The mutation remained in the genome, though. And when humans began putting glucose in roach poison, we reactivated it—so much so that when some roaches now taste sugar, Schal says, “they jump back as though you’ve given them an electric shock.”
If you look at a cylindrical block from the bottom, you see a circle. If you look at it from the side you see a square.
Imagine a cylindrical block that is spinning around amazingly fast. When you look at it, it stops spinning and snaps into either a circle or a square.
This is similar to how a qubit will behave. Whereas a normal bit has a value of either one or zero. A qubit is both. A qubit has some amount of one and some amount of zero, however when you measure it the qubit will always snap into a one or zero. These measurements are probabilistic and will not be the same each time.
USB Drives have a quantum spin of 1/2 and exist in the fourth dimension
Temporary tattoos could make electronic telepathy and telekinesis possible
Temporary electronic tattoos could soon help people fly drones with only thought and talk seemingly telepathically without speech over smartphones, researchers say. Electrical engineer Todd Coleman at the University of California at San Diego is devising noninvasive means of controlling machines via the mind, techniques virtually everyone might be able to use.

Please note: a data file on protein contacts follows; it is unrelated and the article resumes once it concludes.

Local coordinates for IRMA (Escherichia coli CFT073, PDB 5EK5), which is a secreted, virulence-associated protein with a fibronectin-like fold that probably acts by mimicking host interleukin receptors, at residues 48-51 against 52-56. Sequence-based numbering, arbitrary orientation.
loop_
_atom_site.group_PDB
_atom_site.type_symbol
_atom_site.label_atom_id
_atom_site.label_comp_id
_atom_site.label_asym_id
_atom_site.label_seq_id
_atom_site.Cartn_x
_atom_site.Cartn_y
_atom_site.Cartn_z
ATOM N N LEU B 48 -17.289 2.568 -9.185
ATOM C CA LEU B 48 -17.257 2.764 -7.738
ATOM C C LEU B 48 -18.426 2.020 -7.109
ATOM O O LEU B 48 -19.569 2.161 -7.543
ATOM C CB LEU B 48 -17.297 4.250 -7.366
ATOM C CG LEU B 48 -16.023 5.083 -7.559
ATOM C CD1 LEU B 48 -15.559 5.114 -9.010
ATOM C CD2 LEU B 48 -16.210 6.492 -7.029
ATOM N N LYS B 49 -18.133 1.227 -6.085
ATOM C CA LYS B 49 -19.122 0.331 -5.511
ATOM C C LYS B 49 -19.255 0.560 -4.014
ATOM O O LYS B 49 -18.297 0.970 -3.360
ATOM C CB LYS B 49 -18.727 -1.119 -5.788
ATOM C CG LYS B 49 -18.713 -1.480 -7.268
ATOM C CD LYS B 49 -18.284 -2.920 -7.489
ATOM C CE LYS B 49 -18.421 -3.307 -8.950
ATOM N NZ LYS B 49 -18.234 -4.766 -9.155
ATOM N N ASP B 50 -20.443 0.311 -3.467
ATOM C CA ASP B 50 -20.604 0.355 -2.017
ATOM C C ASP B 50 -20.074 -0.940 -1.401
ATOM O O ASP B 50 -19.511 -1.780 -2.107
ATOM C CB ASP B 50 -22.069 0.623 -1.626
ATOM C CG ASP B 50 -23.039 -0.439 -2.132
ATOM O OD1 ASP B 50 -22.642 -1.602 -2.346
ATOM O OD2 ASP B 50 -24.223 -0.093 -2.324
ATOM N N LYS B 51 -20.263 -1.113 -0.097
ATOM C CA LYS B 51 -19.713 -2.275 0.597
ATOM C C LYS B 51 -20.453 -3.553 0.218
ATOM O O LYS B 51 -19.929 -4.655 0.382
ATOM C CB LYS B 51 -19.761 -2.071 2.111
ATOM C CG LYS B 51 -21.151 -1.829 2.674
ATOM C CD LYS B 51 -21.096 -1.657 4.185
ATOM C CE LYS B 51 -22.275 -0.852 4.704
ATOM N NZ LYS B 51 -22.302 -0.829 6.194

Full Story: Io9
This is the world’s smallest snowman - at 10 micrometres across, it’s only 1/5th the width of a human hair. The tiny guy was made from two tin beads used to calibrate electron microscope astigmatism. The eyes and smile were milled using a focused ion beam, and the nose, which is under 1 µm wide (or 0.001 mm), is ion beam deposited platinum.
How do blackholes affect light?
Assuming we could get close enough to a blackhole without dying, how would it affect what the surroundings look like? How will the bending of light impact what we see?
The reddit user, entropyjump, synthesized what a blackhole would look like (before it sucked up a bunch of stuff). Watch the video and read the below description:
The youtube movie shows a simulated view of a small black hole, if it were suspended in the air about a meter away from the camera. I wrote the simulation in Python, and used a spherical panorama image available online. In the movie clip, the camera is orbiting the black hole to show what the environment looks like as light is traveling through strongly curved spacetime close to the black hole. In some movie frames, a so-called ‘Einstein ring’ can be seen: this feature appears when there is an object exactly behind the black hole as seen by the camera. Light from this object passes around all sides of the black hole on its way toward us, forming a ring around its shadow.Although this black hole is tiny (it has a Schwarzschild radius of about 1.8 centimeters), its mass is about twice that of Earth. Such a black hole would wreak havoc on our planet if it were to come in the vicinity of Earth. So, this is just a visualization of how light would behave close to it, and not a full physical simulation of the other effects the black hole might have on its environment.